Dear Blood Sugar Sex Magik,
I’m sitting here attempting to put down in words how much you mean to me. As if you’d need reminding. And it’s not as if you’ve gone anywhere. Neither have I… but every relationship needs a little spicing up from time to time. A kickstart to the shared heart.
Before you came along, I don’t think I actually had a musical identity. I merely absorbed whatever my brothers listened to and developed a copycat taste of my own via osmosis, like most people with cooler older siblings seem to do. But I remember that first time you turned up, in a math class in year eight, through a covert Discman that clearly wasn’t being hidden very well. The black and silver album by that underpants band from The Simpsons with the long and funny name. It quickly wrenched on some valve inside of me when I heard it for the first time. It felt more real than what I had listened to up until then, which was all merely background music, the aural equivalent of junk food or the bland fruity paste we feed to babies.
Maybe it was because it was something that was mine, an album that I experienced independently instead of being thrust into its surroundings while someone else played it. The music—exciting, loud, complex but accessible—was like seeing vivid color after years of monochrome, in full fidelity even through Mark’s tinny headphones. Something powerful but catchy, with virtuoso performances that were both completely impossible to imagine playing myself, and yet, clearly doable at some point down the line if I worked hard enough. I’m sure I’m painting that image too fantastically, and the reality was much more mundane, but that’s what it feels like when I look back.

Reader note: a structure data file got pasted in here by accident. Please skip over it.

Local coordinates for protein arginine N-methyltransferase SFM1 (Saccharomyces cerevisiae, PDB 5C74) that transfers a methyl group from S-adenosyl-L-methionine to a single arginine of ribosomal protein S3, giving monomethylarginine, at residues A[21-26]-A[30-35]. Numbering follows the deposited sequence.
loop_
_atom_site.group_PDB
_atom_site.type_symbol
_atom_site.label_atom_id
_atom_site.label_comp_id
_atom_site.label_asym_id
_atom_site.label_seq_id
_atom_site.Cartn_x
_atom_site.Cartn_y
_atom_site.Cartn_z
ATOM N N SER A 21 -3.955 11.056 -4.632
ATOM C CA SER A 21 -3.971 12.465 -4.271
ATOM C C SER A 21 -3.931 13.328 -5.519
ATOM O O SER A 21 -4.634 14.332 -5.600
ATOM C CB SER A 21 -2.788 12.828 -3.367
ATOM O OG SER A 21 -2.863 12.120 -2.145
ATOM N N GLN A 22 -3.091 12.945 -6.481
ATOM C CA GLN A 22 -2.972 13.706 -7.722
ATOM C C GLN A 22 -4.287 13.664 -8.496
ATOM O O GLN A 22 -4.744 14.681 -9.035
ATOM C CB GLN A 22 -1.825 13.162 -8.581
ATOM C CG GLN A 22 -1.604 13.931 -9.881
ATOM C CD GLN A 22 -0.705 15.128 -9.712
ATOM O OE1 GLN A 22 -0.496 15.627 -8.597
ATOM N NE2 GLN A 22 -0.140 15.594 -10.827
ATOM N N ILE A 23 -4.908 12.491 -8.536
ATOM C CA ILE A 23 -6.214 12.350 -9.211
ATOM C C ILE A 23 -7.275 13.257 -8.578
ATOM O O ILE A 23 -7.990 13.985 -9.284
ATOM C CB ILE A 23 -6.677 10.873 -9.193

You’re like a healed-over scar that’s started to blend into the color of my skin. The sweater that has somehow only become more comfortable as the years have gone on and the knit has completely unravelled. The desire line winding through an endless plain of grass, guiding every step that passes through. The wall that’s had a million coats of paint over the years—completely different from the first time I saw you, but still the same, still there.
For some strange reason it’s the low-key moments that really stick out when I turn my mind to you, those little slivers of an otherwise long-forgotten day that pop up out of nowhere and, because of your presence, turn what should have been suburban teenage monotony into quietly memorable events that have remained like bright waypoints in my memory: Heading southwest through Camperdown, imagining the music video to “Power of Equality” that would be seen nowhere except for the TV station on the inside of my brain.
The very brief but vivid memory of listening to “I Could Have Lied” outside of that bridal store near the old house on Norton Street, where for some reason the imagery of cigarette smoke through an open window on a warm night would force itself into my head when it never had before, and would continue to affect every subsequent listen of the song. That’s the “I Could Have Lied” store now; I don’t even know what its real name is, and I walked past it every day for fifteen years.